Author: Shuger, Debora
Date published: June 1, 2012
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This splendid contribution to the Authorized Version's 400th Birthday gala studies the Anglicization of Hebrew Scripture from Wycliffe to 1611. Focusing on four key words or word-groups--in particular, those the Authorized Version renders as "neighbor," "marriage," "service," and "prince"--Tadmor explores how the Authorized Version and its predecessors, including the Septuagint and Vulgate, rendered the Hebrew: how they merge and divide its semantic fields, deflecting and transposing senses, remolding ancient concepts and categories to produce "an English biblical social universe" (165). In translating the Bible, that is to say, not only Hebrew words, but Hebrew culture and categories underwent a "subtle and overt 'Englishing'" (17); and this Englishing, in turn, allowed the Old Testament to engage and shape "some of the most central processes of its time, including state formation, changing community relations, consolidating marriage and gender roles, and changing labor relations" (20).
A brilliantly erudite study, The Social Universe also makes for an unusually compelling reading experience by, as it were, enacting the complexity of its project, for the book contains two books, or at least two competing theses, that jostle throughout for center stage. And because Tadmor lays out her evidence with impeccable detail and clarity, the reader can follow the debate that her text conducts with itself, and slowly, as the argument unfolds on either hand, begin to grasp the size and weight of the problems involved in translating scripture.
According to the first thesis, the English Bibles failed to render the alien social universe of the Hebrew text but instead reworked it so as to mirror, and hence sanctify, early modern English institutions, practices, and beliefs. And, "like the Greek Narcissus, who, when he saw his own reflection in the water, fell in love with himself, English people from the Tudor and Stuart period . . . fell in love with their 'Englished' Bible" because it reflected their social universe (171). Thus, beginning with Wycliffe, the Hebrew word re'a , which means "friend" and does not imply "nearby habitation," became "neighbor," thus transforming the "Hebrew language of amity" into the manorial and parochial ethics of "neighborly love"--a "misreading of the Hebrew" that the Authorized Version did not correct but instead "canonized" (26-29, 47). So too, biblical Hebrew has no words corresponding to "marriage," "husband," or "wife," and by using these terms, the English Bibles naturalize "an array of polygamous and unequal unions" (60) in order to lend divine sanction to their own culture's "ideology of marriage" (79). Moreover, the English Bibles regularly translate the Hebrew 'eved as "servant." Yet the 'eved was un-free, property of his master, and hence a slave (87). Given that early modern England had no slaves but large numbers of servants, the shift made it possible to "endow a range of occupational and political ties in early modern England with apparently divine sanction" (90), and one can make a similar argument about the English Bibles' rendering various Hebrew terms as "prince" and the naturalization of monarchic rule (129-31). Since the Authorized Version, despite its claim to be "newly translated out of the original tongues," adopts these erroneous Englishings, there are moments when Tadmor finds it less a monumental achievement than a "missed opportunity" (99, 170).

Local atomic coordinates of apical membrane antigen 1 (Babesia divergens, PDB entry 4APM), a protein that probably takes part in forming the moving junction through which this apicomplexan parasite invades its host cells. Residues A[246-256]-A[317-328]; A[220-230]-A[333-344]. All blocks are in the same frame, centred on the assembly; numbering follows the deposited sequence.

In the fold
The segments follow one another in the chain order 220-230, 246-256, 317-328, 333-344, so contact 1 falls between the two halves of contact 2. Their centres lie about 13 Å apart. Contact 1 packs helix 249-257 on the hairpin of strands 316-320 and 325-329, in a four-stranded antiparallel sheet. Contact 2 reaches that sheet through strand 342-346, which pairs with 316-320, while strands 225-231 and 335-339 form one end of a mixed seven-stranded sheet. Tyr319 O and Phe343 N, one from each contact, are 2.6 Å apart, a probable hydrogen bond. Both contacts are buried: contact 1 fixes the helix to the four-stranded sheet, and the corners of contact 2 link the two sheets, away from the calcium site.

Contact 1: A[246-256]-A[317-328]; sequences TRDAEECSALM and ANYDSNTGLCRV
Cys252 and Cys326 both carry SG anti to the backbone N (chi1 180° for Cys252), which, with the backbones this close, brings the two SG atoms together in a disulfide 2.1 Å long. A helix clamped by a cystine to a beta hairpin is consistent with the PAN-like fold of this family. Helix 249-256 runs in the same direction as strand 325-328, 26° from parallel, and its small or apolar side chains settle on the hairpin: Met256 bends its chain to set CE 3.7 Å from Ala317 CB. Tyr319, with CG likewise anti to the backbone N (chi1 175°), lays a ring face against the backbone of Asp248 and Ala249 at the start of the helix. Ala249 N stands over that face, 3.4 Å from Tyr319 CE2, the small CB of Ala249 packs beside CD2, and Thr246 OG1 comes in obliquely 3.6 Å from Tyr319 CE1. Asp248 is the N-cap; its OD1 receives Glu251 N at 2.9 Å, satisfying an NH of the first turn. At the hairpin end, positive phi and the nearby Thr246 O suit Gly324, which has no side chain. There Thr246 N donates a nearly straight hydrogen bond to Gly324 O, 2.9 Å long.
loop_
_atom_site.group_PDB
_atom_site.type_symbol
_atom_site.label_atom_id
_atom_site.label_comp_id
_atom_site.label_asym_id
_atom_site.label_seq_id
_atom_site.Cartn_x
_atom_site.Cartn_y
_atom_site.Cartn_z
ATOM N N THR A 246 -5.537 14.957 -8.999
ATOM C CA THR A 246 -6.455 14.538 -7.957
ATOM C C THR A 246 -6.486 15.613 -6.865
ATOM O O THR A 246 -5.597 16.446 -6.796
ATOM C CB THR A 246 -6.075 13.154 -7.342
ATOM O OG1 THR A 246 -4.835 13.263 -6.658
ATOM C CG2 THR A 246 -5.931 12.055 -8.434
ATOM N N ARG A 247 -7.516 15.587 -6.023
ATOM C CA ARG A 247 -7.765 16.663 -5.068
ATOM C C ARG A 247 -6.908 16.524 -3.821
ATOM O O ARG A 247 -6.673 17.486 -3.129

The book's second thesis holds (against its first thesis) that the gaps between the Hebrew and the English were often "inevitable," there being no exact English equivalent for the Hebrew term, and furthermore, often "not inaccurate" (59, 67, 78, 100-1, 117, 135). Thus, while the primary meaning of re'a is friend, in biblical Hebrew the word can also mean "'fellow man' or 'every man,' including a fellow man who is an enemy" (25). In English, however, "friend" cannot mean "fellow man" or "every man"; to have translated the Ninth Commandment as "thou shalt not bear false witness against thy friend" would not only have allowed it against a stranger or enemy but would have falsified the point of the Hebrew. The early modern definition of "neighbor," by contrast, maps almost perfectly on to the semantic field of the biblical re'a : thus according to a 1570 catechism, "'the name of neighbor containeth not only those that be of our kin and alliance, or friends, or such as be knit to us in any civil bond or love, but also those whom we know not, yea, and our enemies'" (40). So too it may well be that "servant," not "slave," best translates the Hebrew 'eved , who was normally to be released at the end of seven years and regarded as a fellow-Jew, not property: Deuteronomy 23:16 forbids returning a runaway 'eved to his master, a rule that manifestly does not apply to straying property (goats, for example, or chickens). As Tadmor's evidence makes clear, the status of the 'eved seems far closer to that of English apprentices than that of slaves, who are (and were) generally viewed as "alien, imported (rather than indigenous), and racially or ethnically different from their masters" (95). Tadmor's evidence likewise suggests that "marriage" may well be the best word English has for the various domestic-sexual unions known to the ancient Hebrews (59, 67, 78), especially since none of them (including that between a free man and a female slave) could be dissolved without formal divorce proceedings and that the children of all such unions had inheritance right (60).
I know of no book that better communicates how hard it is to English the Bible--and how well early modern translators did. If I repeatedly disagreed with one or another of Tadmor's points, there was not a page on which I did not learn something.
University of California, Los Angeles